By default, any change done in the Java code causes the application to reload in the browser. This is convenient when you make changes to the initial layout, constructors, post construct methods or similar. However, if you are changing the logic inside a listener there is no need to do a page reload for the change to have effect. You can then turn it off in the Vaadin Developer Tools on the Info tab. Especially when you edit code related to a dialog or some other part of the UI which isn’t directly mapped to a URL, it can be more efficient to disable live reload and manually reload the browser only when needed.

IntelliJ by default doesn’t compile a Java file when you save it. If you are used to pressing the compile shortcut then hotswapping works fine. Otherwise you might want to make IntelliJ automatically build the project when you save. You can do that through Settings  Build, Execution, Deployment  Compiler  Build project automatically. You also need to ensure that the build takes place when the application is running in debug mode, through Advanced Settings  Allow auto-make to start even if developed application is currently running. Finally, through Settings  Build, Execution, Deployment  Debugger  HotSwap, Reload classes after compilation should be set to Always.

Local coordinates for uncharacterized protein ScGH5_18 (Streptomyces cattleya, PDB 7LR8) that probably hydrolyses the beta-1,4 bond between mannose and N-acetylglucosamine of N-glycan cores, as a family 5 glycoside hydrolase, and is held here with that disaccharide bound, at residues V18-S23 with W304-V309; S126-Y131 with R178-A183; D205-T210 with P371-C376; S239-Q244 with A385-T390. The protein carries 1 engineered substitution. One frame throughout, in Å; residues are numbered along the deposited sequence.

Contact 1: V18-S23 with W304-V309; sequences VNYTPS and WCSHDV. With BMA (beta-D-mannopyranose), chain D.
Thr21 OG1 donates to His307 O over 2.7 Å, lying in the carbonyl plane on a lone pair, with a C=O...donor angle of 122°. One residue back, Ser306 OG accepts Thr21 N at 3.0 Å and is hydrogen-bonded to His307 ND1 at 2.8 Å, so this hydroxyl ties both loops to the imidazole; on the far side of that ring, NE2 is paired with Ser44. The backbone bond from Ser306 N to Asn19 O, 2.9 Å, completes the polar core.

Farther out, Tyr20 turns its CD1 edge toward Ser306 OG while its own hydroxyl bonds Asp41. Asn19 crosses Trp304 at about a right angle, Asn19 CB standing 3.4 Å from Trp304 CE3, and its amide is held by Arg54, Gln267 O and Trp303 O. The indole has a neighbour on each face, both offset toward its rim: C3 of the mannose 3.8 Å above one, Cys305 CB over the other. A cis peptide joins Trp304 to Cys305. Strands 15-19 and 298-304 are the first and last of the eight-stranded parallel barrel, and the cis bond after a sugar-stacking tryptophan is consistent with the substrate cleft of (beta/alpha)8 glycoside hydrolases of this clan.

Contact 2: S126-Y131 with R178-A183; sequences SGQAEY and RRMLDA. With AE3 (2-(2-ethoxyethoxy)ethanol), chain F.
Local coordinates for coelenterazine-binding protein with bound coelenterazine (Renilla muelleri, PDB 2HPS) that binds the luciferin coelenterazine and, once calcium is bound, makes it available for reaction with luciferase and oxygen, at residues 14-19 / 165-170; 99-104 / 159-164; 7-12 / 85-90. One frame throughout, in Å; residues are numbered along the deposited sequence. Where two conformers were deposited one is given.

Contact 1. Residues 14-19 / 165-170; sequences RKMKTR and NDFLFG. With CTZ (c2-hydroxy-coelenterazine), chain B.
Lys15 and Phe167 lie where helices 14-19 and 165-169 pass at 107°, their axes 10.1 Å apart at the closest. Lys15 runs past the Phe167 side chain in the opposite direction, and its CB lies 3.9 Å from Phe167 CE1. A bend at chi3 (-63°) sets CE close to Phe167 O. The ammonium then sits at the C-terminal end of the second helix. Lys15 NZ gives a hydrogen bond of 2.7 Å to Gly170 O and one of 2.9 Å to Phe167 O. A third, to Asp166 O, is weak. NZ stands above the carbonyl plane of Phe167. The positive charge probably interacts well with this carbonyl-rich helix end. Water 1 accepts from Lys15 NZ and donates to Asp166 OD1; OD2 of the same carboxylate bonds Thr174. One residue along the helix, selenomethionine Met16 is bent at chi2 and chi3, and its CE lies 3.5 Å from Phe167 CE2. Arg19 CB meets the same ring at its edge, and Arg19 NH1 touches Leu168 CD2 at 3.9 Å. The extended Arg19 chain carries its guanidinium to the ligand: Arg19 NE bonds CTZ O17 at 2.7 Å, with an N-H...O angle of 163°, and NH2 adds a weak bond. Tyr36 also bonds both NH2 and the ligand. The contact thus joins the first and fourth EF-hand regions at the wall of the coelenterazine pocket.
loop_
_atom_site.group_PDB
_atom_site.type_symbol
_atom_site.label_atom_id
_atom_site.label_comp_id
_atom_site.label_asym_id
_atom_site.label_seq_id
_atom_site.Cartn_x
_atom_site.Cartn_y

Additional Considerations

You should disable other reloading or hot swapping solutions. For example, disable the automatic restart in the Jetty Maven plugin if you are using that. Omit or set <scanIntervalSeconds> to a value of 0 or less.

The live reload “quiet time” (milliseconds since last Java change before refreshing the browser) can be adjusted with the parameter vaadin.liveReloadQuietTime in the file. Increase this value if you notice the browser refreshing before modified Java files have been fully compiled. The default is 1,000 ms.

Changes to some parts of the Java code, such application startup listeners, don’t have any effect until the server is restarted and the startup listeners run again. For these you need to restart the server manually.

If you are using the @PreserveOnRefresh annotation, the same view instance is reused when the browser is reloaded. That means changes aren’t necessarily visible until the view is opened in another browser tab.